Identifying with Easter


Easter time: As a teacher, the Easter holidays are for me a much needed, well placed fortnight away from the classroom. Unfortunately, this tends to mean cramming in a lot of activity: household chores, catching up with friends and family, getting some sleep and exercise and healthy food – and so on. My creative brain suddenly wakes up again in the holidays with having a little more space and freedom, and it whirs with projects I want to complete, books I want to read and articles I want to write.

Yesterday it struck me that I have been so busy pinning ideas on Pinterest (decluttering, garden and home projects, art journals, day trips, hairstyles, nail art…) that I have barely spent a thought on what Easter means to me as a Christian. Easter is, arguably, the essence of Christianity in its message, in the events we remember and in its symbolism, but it is so easy to forget how precious it is.

Yet it is incredibly precious. I became a Christian when I was a child. Unrestricted by the inhibitions and cynicism of adulthood, I was captivated by the stories of Jesus and his disciples and by the idea – so simple in my child’s eyes – that He wanted to be my friend too. I was deeply moved by the account of his death and resurrection, that this innocent man would pay my debt, give me a clean slate so that I, at no more than 8 or 9, could step confidently into a future of hope and promise, with his Spirit always there to guide me. I felt I’d been given a gift and I received it with childish gratitude and a deep, swelling joy. The gift? That I would never be alone in this journey of life, whatever storms I was to face. The gift of friendship: with a big, trustworthy, loving and inspiring God.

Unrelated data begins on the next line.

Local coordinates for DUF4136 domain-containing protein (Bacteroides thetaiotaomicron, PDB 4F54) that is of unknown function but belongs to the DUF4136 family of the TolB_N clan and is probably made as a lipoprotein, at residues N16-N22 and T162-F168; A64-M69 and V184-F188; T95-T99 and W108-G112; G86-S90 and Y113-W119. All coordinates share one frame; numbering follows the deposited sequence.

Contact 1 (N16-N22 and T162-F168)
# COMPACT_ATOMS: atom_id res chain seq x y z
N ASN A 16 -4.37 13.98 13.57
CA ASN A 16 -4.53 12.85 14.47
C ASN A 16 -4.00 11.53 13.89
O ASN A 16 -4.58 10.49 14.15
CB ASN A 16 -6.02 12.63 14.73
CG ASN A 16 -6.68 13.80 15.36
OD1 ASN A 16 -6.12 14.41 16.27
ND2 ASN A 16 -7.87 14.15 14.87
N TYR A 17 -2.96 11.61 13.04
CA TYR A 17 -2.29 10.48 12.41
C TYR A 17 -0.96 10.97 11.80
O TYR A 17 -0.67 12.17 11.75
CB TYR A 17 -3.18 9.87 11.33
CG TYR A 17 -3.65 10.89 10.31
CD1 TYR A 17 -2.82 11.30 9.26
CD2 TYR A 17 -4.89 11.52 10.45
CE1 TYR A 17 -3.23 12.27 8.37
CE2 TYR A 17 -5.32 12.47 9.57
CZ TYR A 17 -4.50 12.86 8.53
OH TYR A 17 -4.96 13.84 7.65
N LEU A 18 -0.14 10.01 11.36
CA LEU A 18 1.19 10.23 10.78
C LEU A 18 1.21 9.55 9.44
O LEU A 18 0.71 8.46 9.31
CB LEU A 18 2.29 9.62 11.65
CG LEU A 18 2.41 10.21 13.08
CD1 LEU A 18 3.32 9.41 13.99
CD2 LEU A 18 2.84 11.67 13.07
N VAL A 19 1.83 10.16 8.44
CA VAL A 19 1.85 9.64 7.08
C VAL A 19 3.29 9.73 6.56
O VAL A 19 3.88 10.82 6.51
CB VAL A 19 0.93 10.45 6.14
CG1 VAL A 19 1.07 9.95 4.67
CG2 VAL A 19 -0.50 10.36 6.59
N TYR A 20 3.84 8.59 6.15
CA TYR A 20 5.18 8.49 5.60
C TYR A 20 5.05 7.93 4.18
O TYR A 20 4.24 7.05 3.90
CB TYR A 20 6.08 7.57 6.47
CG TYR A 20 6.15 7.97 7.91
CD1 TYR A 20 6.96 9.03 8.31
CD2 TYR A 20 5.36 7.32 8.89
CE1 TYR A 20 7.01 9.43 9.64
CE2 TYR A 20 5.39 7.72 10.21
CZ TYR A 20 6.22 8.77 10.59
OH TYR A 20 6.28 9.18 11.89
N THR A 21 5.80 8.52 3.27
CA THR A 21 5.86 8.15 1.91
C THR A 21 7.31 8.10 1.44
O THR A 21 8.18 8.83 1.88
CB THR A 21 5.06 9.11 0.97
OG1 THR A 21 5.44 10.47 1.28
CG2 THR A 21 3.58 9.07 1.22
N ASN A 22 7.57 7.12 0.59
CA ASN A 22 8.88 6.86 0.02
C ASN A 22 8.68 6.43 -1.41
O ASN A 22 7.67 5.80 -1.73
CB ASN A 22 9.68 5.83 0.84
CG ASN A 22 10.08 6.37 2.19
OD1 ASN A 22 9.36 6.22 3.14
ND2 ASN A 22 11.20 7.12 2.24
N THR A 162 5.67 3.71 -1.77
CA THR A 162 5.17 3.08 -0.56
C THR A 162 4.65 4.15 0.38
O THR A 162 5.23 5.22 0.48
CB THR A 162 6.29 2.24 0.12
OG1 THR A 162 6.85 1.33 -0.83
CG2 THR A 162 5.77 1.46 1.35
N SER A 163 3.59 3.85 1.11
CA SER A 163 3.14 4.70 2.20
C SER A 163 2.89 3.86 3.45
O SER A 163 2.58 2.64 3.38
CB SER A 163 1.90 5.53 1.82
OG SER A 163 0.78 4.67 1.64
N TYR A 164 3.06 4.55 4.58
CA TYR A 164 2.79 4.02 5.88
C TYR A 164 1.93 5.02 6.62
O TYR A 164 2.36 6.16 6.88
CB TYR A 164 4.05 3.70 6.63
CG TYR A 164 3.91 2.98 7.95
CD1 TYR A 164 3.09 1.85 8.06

And yes, the Easter story is all about friendship, isn’t it? Jesus goes to his friends Martha and Mary at the death of their brother, Lazarus, also his close friend. He cries with them in their loss, shares in their sorrow – and then He goes right on over and calls Lazarus out of his tomb. Jesus, travelling side-by-side with his friends comes into Jerusalem, bringing a wave of joy, palm leaves in the air, coats on the floor, shouts of praise. He eats with his friends. Around the table, they remember the stories of their shared heritage when Moses led the Israelites out of slavery, guiding them through a parted sea. As Jesus holds up bread to share, He asks these men He’s grown so close to to remember him, remember his gift. As He pours wine, He points them to his life and love poured out for his friends.

The greatest love a man can have for his friends? To lay down his life for them.

In the garden, his friends sleep through Jesus’ anguish. They don’t understand. When soldiers come to march him away, they flee in fear, abandoning the One friend who is giving his life for their own. They don’t yet see this. They watch from a distance as he is questioned, beaten, dragged up a hill with the weight of the world on his back and sharp, scornful thorns scraping at his head.

The sky goes dark as he dies, and how black must his friends’ hearts feel? How wrenchingly terrible to see a Friend so pure hanging so bloody and lifeless. They carry his broken body tenderly to a tomb, leave it there alone in the dark. As they carry that scarred, spent body, do they remember the bread and wine, broken and poured out for them? Do they see what He has done – for them?

In those days that follow, how do they live with hearts black with grief, guilt and fear? Has He left them alone, God-forsaken?